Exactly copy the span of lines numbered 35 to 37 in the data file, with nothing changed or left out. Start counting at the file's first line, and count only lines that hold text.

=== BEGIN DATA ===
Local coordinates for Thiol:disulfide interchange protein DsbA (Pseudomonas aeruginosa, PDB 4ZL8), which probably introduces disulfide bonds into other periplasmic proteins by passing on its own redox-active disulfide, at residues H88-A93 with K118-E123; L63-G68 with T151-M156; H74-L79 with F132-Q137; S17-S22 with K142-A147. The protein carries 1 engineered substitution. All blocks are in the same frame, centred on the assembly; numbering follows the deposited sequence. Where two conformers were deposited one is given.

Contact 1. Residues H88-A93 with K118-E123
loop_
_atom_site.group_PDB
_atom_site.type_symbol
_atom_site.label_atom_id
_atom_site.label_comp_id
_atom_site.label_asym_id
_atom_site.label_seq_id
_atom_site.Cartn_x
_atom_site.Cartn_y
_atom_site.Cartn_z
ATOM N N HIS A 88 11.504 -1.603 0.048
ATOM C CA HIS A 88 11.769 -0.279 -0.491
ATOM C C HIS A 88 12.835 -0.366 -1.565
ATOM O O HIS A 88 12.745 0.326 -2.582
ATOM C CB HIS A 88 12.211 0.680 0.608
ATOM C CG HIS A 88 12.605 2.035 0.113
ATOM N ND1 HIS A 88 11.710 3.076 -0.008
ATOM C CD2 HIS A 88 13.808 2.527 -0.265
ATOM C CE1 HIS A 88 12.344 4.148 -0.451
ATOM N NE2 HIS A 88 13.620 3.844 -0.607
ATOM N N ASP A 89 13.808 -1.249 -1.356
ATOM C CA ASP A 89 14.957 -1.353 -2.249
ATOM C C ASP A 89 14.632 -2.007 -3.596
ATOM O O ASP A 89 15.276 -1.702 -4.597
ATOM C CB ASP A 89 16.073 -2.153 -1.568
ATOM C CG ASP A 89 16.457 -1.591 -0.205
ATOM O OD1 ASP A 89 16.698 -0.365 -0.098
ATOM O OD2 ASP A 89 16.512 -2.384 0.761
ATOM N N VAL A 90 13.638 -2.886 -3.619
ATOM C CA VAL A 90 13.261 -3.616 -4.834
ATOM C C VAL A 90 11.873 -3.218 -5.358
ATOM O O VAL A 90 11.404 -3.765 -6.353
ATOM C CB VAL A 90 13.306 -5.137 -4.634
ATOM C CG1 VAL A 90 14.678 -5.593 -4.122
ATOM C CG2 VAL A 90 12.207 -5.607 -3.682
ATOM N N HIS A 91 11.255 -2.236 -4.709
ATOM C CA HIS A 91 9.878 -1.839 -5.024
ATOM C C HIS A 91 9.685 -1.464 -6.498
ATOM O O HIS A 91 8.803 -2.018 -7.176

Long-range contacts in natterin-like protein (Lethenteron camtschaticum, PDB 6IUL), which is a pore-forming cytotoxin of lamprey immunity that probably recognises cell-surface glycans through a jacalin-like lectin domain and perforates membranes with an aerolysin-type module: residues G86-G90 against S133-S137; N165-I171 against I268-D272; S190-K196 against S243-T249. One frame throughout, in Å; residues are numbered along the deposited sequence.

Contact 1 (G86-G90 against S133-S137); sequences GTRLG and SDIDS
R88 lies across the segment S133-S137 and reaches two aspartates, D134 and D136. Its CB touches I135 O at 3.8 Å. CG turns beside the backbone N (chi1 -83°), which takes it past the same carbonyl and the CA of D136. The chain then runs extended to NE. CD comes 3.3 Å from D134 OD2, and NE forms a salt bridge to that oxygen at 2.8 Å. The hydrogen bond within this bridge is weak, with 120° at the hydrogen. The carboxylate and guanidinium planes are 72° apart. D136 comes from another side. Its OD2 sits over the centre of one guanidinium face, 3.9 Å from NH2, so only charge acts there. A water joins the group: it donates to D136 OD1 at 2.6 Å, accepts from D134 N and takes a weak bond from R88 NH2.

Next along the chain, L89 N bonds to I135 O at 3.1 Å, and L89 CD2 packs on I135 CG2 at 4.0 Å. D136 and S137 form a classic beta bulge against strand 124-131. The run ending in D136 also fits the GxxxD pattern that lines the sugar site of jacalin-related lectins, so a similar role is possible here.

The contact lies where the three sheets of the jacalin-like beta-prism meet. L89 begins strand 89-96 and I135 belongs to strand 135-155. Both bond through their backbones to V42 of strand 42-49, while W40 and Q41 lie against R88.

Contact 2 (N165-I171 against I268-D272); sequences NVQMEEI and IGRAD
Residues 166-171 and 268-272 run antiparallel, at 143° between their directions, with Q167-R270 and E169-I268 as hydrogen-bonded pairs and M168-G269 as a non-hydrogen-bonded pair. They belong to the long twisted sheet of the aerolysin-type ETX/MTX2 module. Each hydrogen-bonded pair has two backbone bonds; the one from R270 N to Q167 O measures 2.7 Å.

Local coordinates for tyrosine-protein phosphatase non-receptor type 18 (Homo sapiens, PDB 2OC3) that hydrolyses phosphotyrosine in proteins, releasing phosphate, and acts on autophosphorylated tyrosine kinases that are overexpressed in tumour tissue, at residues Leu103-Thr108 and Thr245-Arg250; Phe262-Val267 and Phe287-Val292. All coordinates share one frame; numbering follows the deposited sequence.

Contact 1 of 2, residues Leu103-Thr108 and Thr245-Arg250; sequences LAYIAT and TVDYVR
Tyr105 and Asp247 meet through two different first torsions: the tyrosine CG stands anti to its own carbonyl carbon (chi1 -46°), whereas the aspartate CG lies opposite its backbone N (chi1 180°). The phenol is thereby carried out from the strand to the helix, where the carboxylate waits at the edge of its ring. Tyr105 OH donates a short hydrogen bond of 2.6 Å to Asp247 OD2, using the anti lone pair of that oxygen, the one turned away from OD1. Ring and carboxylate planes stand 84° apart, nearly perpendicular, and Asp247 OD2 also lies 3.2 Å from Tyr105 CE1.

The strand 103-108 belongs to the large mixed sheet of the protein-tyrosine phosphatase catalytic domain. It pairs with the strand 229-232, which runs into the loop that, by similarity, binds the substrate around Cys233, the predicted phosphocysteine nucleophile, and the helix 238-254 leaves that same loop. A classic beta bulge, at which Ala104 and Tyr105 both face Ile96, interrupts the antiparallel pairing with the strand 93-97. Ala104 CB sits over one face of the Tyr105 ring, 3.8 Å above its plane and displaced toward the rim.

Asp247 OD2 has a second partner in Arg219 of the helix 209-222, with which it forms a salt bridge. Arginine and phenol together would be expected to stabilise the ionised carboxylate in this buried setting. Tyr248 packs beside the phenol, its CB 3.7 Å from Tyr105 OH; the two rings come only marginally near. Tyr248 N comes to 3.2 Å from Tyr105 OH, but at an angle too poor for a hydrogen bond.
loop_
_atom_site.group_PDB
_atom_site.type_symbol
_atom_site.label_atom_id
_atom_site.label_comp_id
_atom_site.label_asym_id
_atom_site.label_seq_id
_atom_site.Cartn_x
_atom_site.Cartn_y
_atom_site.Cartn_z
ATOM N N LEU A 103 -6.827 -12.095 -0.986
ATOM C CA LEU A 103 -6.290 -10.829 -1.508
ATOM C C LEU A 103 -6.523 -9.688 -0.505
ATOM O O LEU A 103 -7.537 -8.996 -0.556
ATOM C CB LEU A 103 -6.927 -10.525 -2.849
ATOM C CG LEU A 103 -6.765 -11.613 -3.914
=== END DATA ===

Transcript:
ATOM C CB VAL A 90 13.306 -5.137 -4.634
ATOM C CG1 VAL A 90 14.678 -5.593 -4.122
ATOM C CG2 VAL A 90 12.207 -5.607 -3.682